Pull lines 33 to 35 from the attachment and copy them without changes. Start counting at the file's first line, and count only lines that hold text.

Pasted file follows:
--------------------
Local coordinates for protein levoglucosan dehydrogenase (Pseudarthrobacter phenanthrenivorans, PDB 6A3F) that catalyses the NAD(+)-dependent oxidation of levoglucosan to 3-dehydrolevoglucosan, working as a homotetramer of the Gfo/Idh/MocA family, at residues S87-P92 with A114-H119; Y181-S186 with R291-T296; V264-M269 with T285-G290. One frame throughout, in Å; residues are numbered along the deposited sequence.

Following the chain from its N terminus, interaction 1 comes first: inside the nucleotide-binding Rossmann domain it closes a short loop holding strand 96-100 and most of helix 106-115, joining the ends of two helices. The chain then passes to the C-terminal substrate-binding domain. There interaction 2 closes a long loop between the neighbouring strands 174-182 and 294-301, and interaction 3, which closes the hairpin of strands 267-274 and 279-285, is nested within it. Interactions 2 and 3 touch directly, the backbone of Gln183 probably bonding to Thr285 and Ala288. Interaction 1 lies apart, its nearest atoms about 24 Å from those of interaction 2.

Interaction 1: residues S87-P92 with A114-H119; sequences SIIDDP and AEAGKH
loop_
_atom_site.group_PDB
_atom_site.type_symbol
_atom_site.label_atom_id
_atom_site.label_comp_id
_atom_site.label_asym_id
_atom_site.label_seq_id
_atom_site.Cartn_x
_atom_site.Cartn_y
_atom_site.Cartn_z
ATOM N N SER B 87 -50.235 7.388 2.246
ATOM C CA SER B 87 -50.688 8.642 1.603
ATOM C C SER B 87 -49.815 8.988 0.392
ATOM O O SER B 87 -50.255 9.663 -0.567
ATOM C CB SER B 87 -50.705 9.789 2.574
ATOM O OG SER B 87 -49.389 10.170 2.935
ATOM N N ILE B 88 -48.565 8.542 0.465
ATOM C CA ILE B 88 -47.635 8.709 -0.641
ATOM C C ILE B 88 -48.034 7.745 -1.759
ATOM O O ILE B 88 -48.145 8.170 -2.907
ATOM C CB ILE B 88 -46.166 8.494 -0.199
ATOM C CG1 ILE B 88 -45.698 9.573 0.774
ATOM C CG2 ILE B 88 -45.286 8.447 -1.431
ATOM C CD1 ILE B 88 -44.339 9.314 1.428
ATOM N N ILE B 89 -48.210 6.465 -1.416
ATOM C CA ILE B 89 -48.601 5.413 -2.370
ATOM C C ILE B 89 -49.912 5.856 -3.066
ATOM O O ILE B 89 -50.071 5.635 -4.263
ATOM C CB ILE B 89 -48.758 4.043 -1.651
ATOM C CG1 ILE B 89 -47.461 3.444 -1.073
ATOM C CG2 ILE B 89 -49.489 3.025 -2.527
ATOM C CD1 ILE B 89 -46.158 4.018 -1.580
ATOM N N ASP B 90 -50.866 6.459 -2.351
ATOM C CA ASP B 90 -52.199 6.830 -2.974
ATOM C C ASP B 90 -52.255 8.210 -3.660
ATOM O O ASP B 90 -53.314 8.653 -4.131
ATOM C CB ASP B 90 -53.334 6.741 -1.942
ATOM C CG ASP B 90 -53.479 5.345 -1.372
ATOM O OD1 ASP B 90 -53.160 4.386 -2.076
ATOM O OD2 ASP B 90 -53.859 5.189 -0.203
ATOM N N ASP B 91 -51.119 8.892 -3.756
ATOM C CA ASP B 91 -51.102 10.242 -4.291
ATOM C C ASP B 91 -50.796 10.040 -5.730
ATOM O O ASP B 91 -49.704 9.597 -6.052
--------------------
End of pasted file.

ATOM C CG1 ILE B 89 -47.461 3.444 -1.073
ATOM C CG2 ILE B 89 -49.489 3.025 -2.527
ATOM C CD1 ILE B 89 -46.158 4.018 -1.580